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Plan Drawings: Canless Fo Mi Chin II for Non-Shavers

PostPosted: Thu Jul 14, 2005 5:23 pm
by larry cottrill
I know this is what many of you have been waiting for. Here it is: a Fo Mi Chin II clone that should appeal to those of female persuausion or guys too young to shave, or maybe somebody who likes the basic design but just doesn't want to mess with trying to weld to a paper-thin steel can. This one is officially named the Reynstodyne FMCII(TM) in honor of its Fo Mi Chin roots.

Now, why would you want to build one of these? I'm so glad you asked. First, the engine is simple and can be built easily from 1 mm or thinner sheet steel. Second, the original Fo Mi Chin II has been declared particularly "sweet running" by no less than Bruno Ogorelec after independent testing [though he was not able to rave about it being particularly easy starting, for some reason]. Then, it is a very light and compact engine. AND, it achieves something few Reynst breathers can boast of: A small cross-sectional footprint. This engine can be put anywhere a Dynajet will fit [though I have not described any way of liquid fueling it]. But, all in all, it's a very small and convenient engine form to play around with.

There should be nothing really tricky about building this mill for anyone who is a competent metalworker and weldor. There are only two cones to form, and both are fairly small. The front "dome" cone can be styled as either the "classic" form with the plug mounted low, or you can use the FWE front dome instead, with the plug right at front dead center. Your choice. You should be able to do the whole works for ten or fifteen US dollars and a few hours of meticulous labor.

This engine should start and run exactly like the original Fo Mi Chin II, and might out-perform it slightly, since the rear cone of the chamber is smoother and better formed. Obviously, you could do a stainless version out of thinner material, if you don't mind forming the tailpipe and intake parts out of flat sheet.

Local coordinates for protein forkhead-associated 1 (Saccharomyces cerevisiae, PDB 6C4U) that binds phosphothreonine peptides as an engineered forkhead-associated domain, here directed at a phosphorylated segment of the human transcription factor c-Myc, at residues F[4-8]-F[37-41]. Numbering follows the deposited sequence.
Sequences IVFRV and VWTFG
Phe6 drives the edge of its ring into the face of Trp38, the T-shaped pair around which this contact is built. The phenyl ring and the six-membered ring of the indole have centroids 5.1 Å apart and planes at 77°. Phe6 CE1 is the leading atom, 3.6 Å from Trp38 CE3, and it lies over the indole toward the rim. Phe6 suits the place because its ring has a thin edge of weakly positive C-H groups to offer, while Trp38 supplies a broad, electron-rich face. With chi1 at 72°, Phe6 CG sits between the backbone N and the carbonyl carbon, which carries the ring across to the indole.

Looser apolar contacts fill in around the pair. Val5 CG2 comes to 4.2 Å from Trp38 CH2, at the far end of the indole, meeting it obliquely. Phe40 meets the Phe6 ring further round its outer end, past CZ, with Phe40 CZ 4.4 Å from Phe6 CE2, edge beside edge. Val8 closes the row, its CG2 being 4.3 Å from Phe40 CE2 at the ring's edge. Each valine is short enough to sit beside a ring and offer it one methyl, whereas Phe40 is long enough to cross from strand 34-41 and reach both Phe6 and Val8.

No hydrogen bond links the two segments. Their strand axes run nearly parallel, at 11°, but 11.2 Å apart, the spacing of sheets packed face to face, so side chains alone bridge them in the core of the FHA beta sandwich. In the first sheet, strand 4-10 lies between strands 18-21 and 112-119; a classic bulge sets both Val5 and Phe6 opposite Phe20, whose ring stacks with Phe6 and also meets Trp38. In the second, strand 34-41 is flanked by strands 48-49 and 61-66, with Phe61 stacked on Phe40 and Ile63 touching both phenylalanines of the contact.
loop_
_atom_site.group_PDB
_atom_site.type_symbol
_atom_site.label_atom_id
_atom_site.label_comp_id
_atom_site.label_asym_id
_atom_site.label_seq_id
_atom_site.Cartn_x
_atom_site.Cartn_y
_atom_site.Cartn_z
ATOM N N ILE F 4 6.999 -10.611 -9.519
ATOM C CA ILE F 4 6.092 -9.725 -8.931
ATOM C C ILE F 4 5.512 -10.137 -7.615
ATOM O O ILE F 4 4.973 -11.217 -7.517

Have fun!

L Cottrill

re: Plan Drawings: Canless Fo Mi Chin II for Non-Shavers

PostPosted: Thu Jul 14, 2005 8:05 pm
by steve
you should post a link to this in the "looking for plans?" sticky at the top of the valveless section.

come to think of it, you should put all of your plans for engines that have been confirmed to work on the sticky as well!

Re: re: Plan Drawings: Canless Fo Mi Chin II for Non-Shavers

PostPosted: Tue Aug 02, 2005 7:33 pm
by larry cottrill
steve wrote:you should post a link to this in the "looking for plans?" sticky at the top of the valveless section.

come to think of it, you should put all of your plans for engines that have been confirmed to work on the sticky as well!

Done.

L Cottrill

re: Plan Drawings: Canless Fo Mi Chin II for Non-Shavers

PostPosted: Sat Aug 20, 2005 6:16 am
by hagent
Hi Larry,

Did you ever get this one running? Any specs on performance?

And where do you buy that antenna tubing?

Thanks,

Hagen

Re: re: Plan Drawings: Canless Fo Mi Chin II for Non-Shavers

PostPosted: Sat Aug 20, 2005 7:51 pm
by larry cottrill
hagent wrote:Hi Larry,
Did you ever get this one running? Any specs on performance?

No, I didn't build this one, since I built the prototype Fo Mi Chin II on which it is based. The Fo Mi Chin was run successfully by Bruno at Burning Grape, and he called it a very "sweet running" engine. That's as good as it gets for "performance figures" on that one. This one is my re-design for those who don't want to hassle with welding onto a shaving cream can. It is as close to identical to the prototype in terms of internal dimensions as I can get it, so there should be no reason to doubt that it will run well.

Go for it!

And where do you buy that antenna tubing?

Try Menards, Home Depot, Porter's Do-It Store, etc. It is painted a sort of bronze or "antique gold" kind of color, and comes in 5 ft and 8 ft lengths, I believe. However, you have to waste about 5-6 inches of each end. It costs around a dollar a foot. It is mild steel, well under 1 mm in thickness, with a welded seam. It cuts like cardboard with a good hacksaw and welds very nicely using mild steel rod.

L Cottrill